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Sunday, 22 March, 2009 9:02 PM

Lady Antebellum: CMA New Artist Award Winner

Photo by Andrew Southam

Capitol Nasvhille recording artists Lady Antebellum

By Bob Doerschuk
© 2009 CMA Close Up News Service

The young artists who comprise Lady Antebellum weren't the first ever to race onto the stage, their faces radiating thrilled disbelief, and tell the world that they truly did not expect to hear their names called as winners at the 2008 CMA Awards.

That doesn't change the fact that they really truly were stunned when presented with the CMA New Artist Award by Taylor Swift, who had preceded them in 2007 as winner of what was known then as the CMA Horizon Award.

Out in the audience, though, a few people were not surprised at all. Their mothers, to name three, all of whom sat together as guests of their kids. And then there was Mike Dungan, President/CEO of Lady Antebellum's record label, Capitol Records Nashville.

"I told them afterwards that even if they had not won that Award, they won with just their performance. Just seeing them up there, I felt they connected so many dots. And," he added candidly, "I cried. It was really recognition of how great this band is."

Days later, Lady Antebellum documented their CMA Awards experience with an installment of the Webisode series they post each Wednesday at From opening shots of the threesome filming a Chevy/CMA Awards promo spot while confessing to "nervousness" through a late-afternoon champagne toast with their mothers and close friends in their Hilton Nashville Downtown suite overlooking the already crowded Red Carpet area outside the Sommet Center to their electrifying version of "Love Don't Live Here" and their post-Awards backstage thanks to fans, this online adventure arguably captures the very moments when they crossed the line toward stardom.

Looking back during a late-November lunch in Nashville, they were able to put some perspective on that memorable night. "When they introduced us at our Murfreesboro show as the CMA New Artist of the Year, it definitely brought a new sense of excitement," said Charles Kelley as Hillary Scott and Dave Haywood nodded their agreement. "Even though we're on our second single right now, there are still so many Country Music fans who haven't really been introduced to us. I had a different feeling too, that night, after we won, seeing some of the other artists, people we look up to, come up and congratulate us. You're going, 'I didn't even know you knew my name!'"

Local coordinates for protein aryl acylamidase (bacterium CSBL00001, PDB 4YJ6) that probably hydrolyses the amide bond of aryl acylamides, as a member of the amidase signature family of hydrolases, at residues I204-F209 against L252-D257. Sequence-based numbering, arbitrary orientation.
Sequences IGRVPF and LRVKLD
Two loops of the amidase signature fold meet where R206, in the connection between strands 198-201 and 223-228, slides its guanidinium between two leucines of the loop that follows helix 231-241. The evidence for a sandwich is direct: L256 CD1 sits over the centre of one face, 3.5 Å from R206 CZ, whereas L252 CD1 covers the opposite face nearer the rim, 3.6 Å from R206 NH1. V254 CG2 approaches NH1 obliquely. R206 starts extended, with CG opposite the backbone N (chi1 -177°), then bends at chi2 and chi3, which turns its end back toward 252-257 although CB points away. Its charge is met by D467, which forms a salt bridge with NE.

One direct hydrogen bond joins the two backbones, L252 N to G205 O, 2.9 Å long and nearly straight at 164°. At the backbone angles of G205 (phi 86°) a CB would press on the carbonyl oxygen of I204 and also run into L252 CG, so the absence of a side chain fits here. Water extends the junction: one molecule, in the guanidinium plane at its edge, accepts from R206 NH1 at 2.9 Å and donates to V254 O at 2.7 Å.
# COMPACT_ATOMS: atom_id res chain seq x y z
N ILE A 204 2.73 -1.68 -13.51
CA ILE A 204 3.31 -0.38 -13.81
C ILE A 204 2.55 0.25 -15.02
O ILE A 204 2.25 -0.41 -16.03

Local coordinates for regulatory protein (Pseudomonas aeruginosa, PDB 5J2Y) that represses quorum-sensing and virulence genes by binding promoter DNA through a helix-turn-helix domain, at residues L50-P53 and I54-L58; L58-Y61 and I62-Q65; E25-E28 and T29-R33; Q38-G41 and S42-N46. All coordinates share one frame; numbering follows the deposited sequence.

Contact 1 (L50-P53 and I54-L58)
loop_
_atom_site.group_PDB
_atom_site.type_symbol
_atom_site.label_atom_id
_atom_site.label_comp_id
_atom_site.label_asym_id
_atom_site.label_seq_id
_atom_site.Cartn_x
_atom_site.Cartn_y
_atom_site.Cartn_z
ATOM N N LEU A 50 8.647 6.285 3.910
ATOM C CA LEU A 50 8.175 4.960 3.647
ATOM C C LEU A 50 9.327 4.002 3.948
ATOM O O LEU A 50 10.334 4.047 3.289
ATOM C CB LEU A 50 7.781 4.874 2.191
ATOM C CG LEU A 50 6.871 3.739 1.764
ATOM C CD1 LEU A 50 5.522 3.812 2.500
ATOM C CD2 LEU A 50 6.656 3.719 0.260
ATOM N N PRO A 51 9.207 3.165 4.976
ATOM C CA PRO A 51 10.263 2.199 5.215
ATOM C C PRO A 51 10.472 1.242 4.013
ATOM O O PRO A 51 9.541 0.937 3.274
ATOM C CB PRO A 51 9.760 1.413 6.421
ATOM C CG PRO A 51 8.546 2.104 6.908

"George Strait was right there," Haywood added. "That was the first time I'd met him. Being so new, it's cool when people know who you are. We started less than three years ago, and there are lots of people in this town who have been doing it a lot longer. We don't take any of that for granted, that things have been able to work out so far for us."

That process began long before their first meeting. Haywood and Kelley have hung out and made music together since attending Riverside Middle School in Augusta, Ga. Both wound up eventually in Nashville, where Scott had been raised in Music City royalty. (Her mother, Linda Davis, is a CMA Awards winner too, having garnered Musical Event of the Year honors for her 1994 duet with Reba McEntire on "Does He Love You," and her father Lang Scott is an accomplished musician.)

Scott had met Kelley at a Nashville music spot, having recognized him from his MySpace page; they struck up a conversation that ended in a writing appointment. Soon Scott, Kelley and Haywood were writing, rehearsing and posting demos on MySpace; by August 2006 they had booked themselves into a residency at the 3rd & Lindsley Bar and Grill.

Their debut there wasn't exactly auspicious. "About 25 people showed up," Haywood timated. "I remember feeling pretty comfortable up there," Kelley ventured. "But I was basically standing in one spot." "And," Scott added, "it was like, 'Are you going to talk? Am I going to talk?"

Still, the crowd, and its enthusiasm, seemed to grow from one show to the next. "I remember not understanding why," Haywood admitted. "It was kind of unexplainable, the way it worked between the three of us. But when it works, you've just got to keep doing it."